To find Oscar-winner Martin Landau and goofball Jim Carrey in the same movie is a surprise, indeed! But Hollywood is a surprisingly small town, where the unlikeliest souls cross paths every day and one such random meeting led to these two actors playing father and son in the patriotic heartwarmer, The Majestic (opening Dec. 21).
"Way back," Landau recalls, "I went to the premiere of The Mask and there was a party at the old Chasen's afterwards. I sat with Jim for awhile that night, and along the way, he said, 'I can't be doing this until I'm 60.' And I said, 'A lot of people can't do what you do.'"
By that evening's end, Landau was left very imp
If there is one thing that folks probably expect less from The Learning Channel than a series that creates buzz, it could only be a personality who generates heat. But both have been delivered in a big way by Trading Spaces, the undeniably addictive little reality program that showcases resident carpenter Ty Pennington's handsome mug and hacksaw-sharp wit.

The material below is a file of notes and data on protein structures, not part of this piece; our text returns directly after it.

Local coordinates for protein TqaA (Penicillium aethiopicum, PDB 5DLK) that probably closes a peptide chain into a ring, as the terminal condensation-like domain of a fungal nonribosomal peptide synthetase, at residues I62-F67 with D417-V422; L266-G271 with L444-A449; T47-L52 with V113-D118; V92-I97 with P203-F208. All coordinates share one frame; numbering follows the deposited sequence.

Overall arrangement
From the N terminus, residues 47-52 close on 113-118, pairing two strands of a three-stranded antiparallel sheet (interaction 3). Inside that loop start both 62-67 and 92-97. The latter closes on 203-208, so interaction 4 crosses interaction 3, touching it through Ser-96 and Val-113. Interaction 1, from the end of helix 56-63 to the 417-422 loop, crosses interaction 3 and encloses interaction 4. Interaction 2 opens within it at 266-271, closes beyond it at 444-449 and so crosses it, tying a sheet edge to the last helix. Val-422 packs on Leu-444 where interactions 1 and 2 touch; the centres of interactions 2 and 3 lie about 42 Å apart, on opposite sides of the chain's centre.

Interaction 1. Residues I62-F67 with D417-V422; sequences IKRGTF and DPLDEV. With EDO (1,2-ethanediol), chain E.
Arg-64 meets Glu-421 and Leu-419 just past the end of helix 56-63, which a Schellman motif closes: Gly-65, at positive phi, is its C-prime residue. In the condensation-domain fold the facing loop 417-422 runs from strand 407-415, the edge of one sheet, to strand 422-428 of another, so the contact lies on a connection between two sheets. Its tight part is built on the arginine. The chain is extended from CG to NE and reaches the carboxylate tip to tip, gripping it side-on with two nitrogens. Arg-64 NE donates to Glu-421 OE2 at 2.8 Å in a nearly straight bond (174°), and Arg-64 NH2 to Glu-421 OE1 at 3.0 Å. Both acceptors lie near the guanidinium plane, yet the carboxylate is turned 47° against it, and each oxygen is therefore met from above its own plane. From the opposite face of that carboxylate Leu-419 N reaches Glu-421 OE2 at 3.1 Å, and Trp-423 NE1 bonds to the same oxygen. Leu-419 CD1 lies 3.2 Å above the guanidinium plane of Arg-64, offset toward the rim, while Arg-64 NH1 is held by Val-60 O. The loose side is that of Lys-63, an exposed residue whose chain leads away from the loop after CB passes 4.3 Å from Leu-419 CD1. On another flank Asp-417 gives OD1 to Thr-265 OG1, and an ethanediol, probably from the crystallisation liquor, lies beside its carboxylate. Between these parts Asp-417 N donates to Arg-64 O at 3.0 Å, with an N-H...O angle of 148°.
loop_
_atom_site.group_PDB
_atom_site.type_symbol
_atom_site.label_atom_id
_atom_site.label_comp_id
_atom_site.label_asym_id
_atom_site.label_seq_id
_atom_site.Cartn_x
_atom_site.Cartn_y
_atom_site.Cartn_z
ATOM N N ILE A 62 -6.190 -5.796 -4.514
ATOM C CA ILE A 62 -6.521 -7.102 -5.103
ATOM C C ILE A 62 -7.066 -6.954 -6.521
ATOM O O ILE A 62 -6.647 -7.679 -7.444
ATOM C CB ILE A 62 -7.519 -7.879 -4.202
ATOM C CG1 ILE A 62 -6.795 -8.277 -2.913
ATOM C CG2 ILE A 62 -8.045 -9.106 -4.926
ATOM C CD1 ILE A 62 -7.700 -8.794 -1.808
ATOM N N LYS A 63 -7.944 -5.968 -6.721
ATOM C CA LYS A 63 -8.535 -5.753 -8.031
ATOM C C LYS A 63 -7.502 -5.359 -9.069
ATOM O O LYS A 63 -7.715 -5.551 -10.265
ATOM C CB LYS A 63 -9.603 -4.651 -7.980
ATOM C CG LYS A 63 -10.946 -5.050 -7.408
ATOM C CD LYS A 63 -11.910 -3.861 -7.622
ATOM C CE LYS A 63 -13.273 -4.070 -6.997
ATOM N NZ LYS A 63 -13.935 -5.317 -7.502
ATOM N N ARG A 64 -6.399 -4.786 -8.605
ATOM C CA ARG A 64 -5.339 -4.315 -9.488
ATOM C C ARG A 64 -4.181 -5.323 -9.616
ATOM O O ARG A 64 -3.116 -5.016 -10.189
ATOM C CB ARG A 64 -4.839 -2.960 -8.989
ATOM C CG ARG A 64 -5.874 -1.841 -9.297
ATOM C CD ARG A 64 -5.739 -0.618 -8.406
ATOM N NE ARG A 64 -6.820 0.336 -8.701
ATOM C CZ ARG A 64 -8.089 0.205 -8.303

Is the Atlanta, Ga., businessman ready to become the thinking couch potato's sex symbol? And how. "I'm going to be [TLC's] Schneider [the womanizing handyman of One Day at a Time]," he tells TV Guide Online with a laugh. "It's funny I'm just being the same sarcastic idiot that I've
always been, only now I get to share it with a lot more people.
"I've always been a ham and I've always made things with my hands," he adds, "so this is really a perfect gig for me."
TLC will say. Largely due to Pennington's popularity, Trading Spaces in which neighbors team up with